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Monday, 14 November 2011

Governing insights

‘The Nudge Unit’ has had a fair bit of press lately – including a recent review of its work on Radio 4 (worth a listen). Yet although this is good news for the public profile of behavioural economics (BE), it sometimes gives the impression that BE is the domain of a select few, not a practical option for local government.

With this in mind, we were interested to hear what would be said at the Institute for Public Policy Research (IPPR) event: ‘Behavioural economics and its role in policy making’. The seminar included a presentation from central government that made it clear how seriously they take BE.

Here are three key points that resonated with us:
1.    Prioritise insight
Understanding your audience through psychology is an important part of the equation. Many policymakers still rely on using surveys, despite the fact that they only measure explicit attitudes and are skewed by the environment in which the survey is taken, the person asking the questions and the way that questions are framed.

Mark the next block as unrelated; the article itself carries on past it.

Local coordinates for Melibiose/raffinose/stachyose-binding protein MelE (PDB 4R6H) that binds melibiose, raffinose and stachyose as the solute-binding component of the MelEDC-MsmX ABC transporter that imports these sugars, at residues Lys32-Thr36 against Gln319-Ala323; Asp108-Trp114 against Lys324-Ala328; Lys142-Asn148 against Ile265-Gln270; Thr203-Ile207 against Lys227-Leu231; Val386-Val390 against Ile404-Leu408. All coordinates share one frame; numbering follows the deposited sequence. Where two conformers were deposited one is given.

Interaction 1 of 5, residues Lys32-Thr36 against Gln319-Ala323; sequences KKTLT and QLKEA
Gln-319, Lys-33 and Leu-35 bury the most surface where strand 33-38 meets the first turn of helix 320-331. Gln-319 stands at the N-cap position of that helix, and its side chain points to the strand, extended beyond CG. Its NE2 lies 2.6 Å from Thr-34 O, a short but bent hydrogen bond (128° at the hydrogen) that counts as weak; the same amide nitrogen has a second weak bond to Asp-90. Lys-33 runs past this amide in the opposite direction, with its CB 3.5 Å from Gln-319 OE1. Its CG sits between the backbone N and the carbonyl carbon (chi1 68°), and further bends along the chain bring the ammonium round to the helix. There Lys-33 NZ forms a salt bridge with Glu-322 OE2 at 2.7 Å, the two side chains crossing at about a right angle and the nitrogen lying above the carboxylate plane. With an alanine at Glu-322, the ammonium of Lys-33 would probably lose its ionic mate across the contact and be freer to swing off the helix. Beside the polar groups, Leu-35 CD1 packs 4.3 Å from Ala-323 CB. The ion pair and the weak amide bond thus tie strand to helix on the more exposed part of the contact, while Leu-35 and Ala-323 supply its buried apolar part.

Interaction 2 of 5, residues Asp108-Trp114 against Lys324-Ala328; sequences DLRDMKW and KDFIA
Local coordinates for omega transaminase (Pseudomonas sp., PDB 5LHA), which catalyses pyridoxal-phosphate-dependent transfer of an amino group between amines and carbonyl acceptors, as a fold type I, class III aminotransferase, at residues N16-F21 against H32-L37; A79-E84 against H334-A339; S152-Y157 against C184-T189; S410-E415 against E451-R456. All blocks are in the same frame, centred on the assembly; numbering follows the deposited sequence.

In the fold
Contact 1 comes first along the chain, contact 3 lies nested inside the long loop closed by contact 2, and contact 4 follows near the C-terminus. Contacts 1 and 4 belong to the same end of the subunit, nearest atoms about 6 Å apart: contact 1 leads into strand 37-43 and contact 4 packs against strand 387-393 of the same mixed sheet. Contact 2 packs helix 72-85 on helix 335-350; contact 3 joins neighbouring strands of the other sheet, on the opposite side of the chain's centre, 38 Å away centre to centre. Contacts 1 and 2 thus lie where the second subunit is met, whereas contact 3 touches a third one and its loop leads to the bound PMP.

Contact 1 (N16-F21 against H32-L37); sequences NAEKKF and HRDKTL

2.    Beyond government
The subject of behavioural economics is a hot topic that introduces a new system of thinking. The implications and uses for our society are widespread – certainly not limited to government.

3.    Nudge locally
The central government’s ‘nudge unit’ is doing some great work, from persuading people to pay taxes or donate organs through to getting people to complete forms properly (one pilot study found that asking for a signature at the top of a legal document rather than at the end made people less likely to make careless errors). Yet despite the importance of centralised work, the session really emphasised the role of local authorities in taking the lead.  They were described as being ‘better placed’ to understand and address the unique needs of their city – and thus to influence behaviour at a local level.

The fact that the event was heavily oversubscribed may well indicate an appetite within the localities to pick up the 'nudge baton'.

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